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Ankylosing Spondylitis

Ankylosing spondylitis (AS) is a type of arthritis primarily affecting the spine, leading to inflammation, pain, and potentially severe joint stiffness. It is a chronic condition with no cure, affecting approximately 0.1% to 0.8% of the population, typically manifesting in young adults.

The exact cause remains unknown, but genetic factors, particularly the presence of the HLA-B27 antigen, play a significant role.

Signs and Symptoms

Illustration depicting ankylosing spondylitis
Illustration depicting ankylosing spondylitis

The initial symptoms of AS often include chronic pain and stiffness in the lower back and gluteal region, particularly in the early morning. As the disease progresses, spinal mobility decreases, and patients may experience severe pain and stiffness that improves with physical activity.

Other systemic features can include weight loss, fever, and fatigue. AS may also cause arthritis in the hips and shoulders, and in younger patients, it can affect large lower limb joints.

Around 30% of individuals with AS experience anterior uveitis, leading to eye pain, redness, and blurred vision. Cardiovascular complications such as aortitis and aortic valve insufficiency, as well as lung issues characterised by upper lobe fibrosis, are also associated with AS.


The ankylosis process
The ankylosis process

AS is a systemic rheumatic disease primarily involving inflammation of the spine and sacroiliac joints. The disease mechanism involves autoimmune or autoinflammatory processes, with a significant association with the HLA-B27 antigen.

The exact pathogenic role of HLA-B27 is not fully understood, but it is believed to involve CD8+ T cells. Other implicated factors include TNF-alpha and IL-1.


34-year-old male with AS
34-year-old male with AS. Inflammatory lesions of the anterior chest wall are shown (curved arrows). Inflammatory changes are seen in the lower thoracic spine and L1 (arrows).

Diagnosis of AS is based on clinical symptoms, imaging, and blood tests. Key diagnostic criteria include chronic inflammatory back pain, a history of joint or tendon inflammation, family history, HLA-B27 positivity, and elevated inflammatory markers like CRP and ESR.

Imaging, particularly MRI, can detect early sacroiliitis and other spinal changes.


X-ray showing bamboo spine in a person with ankylosing spondylitis
X-ray showing bamboo spine in a person with ankylosing spondylitis

Radiographic changes include erosions and sclerosis in the sacroiliac joints, vertebral squaring, and the formation of syndesmophytes, leading to the characteristic "bamboo spine" appearance. MRI can reveal early inflammatory changes before they are visible on X-rays.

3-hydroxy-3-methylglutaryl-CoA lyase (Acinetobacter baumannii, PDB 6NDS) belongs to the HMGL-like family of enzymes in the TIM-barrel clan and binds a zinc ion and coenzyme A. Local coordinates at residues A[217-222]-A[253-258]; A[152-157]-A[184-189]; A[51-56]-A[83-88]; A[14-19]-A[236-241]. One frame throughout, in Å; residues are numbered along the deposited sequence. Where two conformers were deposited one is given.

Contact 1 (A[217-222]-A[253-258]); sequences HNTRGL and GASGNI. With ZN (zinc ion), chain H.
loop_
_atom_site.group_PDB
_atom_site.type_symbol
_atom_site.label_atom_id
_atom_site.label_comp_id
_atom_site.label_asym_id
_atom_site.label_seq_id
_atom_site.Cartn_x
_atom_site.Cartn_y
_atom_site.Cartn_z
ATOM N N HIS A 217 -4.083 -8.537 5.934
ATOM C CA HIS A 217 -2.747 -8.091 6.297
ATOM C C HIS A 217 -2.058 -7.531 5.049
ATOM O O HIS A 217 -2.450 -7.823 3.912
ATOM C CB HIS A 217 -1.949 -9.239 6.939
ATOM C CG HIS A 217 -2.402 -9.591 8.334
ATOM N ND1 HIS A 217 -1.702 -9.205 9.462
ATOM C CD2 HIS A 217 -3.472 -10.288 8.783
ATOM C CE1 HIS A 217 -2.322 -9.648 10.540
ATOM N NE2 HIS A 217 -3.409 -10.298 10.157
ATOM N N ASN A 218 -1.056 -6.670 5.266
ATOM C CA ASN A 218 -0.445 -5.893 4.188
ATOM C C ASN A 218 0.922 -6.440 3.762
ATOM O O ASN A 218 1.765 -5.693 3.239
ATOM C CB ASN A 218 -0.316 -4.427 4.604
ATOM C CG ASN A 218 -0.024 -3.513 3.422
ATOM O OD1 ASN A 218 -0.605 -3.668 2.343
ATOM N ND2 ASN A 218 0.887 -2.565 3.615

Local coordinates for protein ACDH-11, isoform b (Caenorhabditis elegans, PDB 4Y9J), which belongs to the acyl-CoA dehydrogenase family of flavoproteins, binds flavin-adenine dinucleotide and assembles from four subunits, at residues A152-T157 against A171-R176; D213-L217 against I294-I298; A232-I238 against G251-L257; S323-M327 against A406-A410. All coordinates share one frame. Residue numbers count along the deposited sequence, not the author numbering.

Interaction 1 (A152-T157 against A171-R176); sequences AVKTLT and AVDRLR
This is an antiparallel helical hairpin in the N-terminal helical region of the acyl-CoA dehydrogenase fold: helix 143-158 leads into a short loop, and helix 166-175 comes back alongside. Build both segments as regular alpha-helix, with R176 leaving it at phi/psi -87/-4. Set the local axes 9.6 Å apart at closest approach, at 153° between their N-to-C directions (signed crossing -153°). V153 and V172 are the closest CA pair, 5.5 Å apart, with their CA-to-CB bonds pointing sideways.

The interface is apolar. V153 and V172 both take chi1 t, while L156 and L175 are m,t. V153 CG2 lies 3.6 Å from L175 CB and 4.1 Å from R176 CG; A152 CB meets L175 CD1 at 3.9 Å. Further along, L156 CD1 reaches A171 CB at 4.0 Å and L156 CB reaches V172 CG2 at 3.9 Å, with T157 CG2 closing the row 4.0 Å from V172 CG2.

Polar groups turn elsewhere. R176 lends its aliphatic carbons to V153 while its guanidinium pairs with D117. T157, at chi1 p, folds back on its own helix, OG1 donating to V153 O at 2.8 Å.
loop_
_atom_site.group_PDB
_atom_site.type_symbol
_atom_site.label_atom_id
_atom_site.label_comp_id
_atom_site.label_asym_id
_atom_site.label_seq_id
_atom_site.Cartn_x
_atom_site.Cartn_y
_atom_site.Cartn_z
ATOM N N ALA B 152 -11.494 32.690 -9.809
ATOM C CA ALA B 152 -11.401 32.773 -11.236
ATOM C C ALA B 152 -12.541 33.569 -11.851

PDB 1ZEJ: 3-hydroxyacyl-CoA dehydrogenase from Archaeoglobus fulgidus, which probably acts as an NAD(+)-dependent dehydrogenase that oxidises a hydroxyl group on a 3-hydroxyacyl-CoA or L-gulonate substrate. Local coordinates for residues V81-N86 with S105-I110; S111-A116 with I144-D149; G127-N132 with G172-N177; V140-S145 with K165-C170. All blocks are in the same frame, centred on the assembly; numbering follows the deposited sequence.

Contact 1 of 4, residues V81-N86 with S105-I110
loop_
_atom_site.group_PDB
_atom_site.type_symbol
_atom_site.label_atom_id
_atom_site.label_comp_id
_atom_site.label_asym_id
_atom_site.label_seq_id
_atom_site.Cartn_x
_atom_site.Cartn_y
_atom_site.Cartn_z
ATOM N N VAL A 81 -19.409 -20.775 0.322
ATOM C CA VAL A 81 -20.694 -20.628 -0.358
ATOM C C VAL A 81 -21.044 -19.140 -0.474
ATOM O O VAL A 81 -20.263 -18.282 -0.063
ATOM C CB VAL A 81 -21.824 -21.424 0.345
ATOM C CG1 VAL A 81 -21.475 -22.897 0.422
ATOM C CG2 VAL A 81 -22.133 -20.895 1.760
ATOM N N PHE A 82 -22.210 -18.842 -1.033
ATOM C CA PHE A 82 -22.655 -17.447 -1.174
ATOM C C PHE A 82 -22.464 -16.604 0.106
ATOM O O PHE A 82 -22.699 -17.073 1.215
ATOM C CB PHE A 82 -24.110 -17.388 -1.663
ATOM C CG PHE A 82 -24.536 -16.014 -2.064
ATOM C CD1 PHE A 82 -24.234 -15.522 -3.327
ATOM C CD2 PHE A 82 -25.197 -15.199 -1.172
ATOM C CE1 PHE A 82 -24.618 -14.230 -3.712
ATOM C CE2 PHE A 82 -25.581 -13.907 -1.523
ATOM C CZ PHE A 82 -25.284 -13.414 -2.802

Medications for AS include NSAIDs, TNF inhibitors, IL-17 antagonists, and DMARDs. NSAIDs are the first line of treatment to reduce pain and inflammation.

TNF inhibitors (e.g., etanercept, infliximab) and IL-17 antagonists (e.g., secukinumab) are used for patients with inadequate response to NSAIDs. Glucocorticoid injections are used for acute flare-ups.


In severe cases, surgery such as joint replacement or corrective surgery for spinal deformities may be necessary. However, these procedures are considered high-risk due to potential complications.

Physical Therapy

Physical therapy is very important for managing AS, focusing on maintaining spinal mobility and overall function. Recommended exercises include low-impact aerobic activities, swimming, and stretching routines.

Aquatic therapy and heat/cold treatments can also provide symptomatic relief.


Fracture of the T5 and C7 vertebra due to trauma in a person with ankylosing spondylitis as seen on a CT scan
Fracture of the T5 and C7 vertebra due to trauma in a person with ankylosing spondylitis as seen on a CT scan

AS can range from mild to severely debilitating, with potential complications including osteoporosis, spinal fractures, and cardiovascular issues. Long-term management and regular monitoring are essential to mitigate these risks and improve the quality of life for individuals with AS.

Self-assessment MCQs (single best answer)

Which antigen is most commonly associated with ankylosing spondylitis?

What is the primary characteristic of ankylosing spondylitis?

Which symptom is commonly associated with ankylosing spondylitis in its early stages?

What type of imaging is most effective in early detection of sacroiliitis in ankylosing spondylitis?

Which non-pharmacological treatment is considered essential for managing ankylosing spondylitis?

Which complication is NOT typically associated with ankylosing spondylitis?

What is the primary goal of using NSAIDs in the treatment of ankylosing spondylitis?

Which of the following is a disease-modifying treatment for ankylosing spondylitis?

What is a typical radiographic feature of advanced ankylosing spondylitis?

Which of the following symptoms would most likely indicate a severe progression of ankylosing spondylitis?


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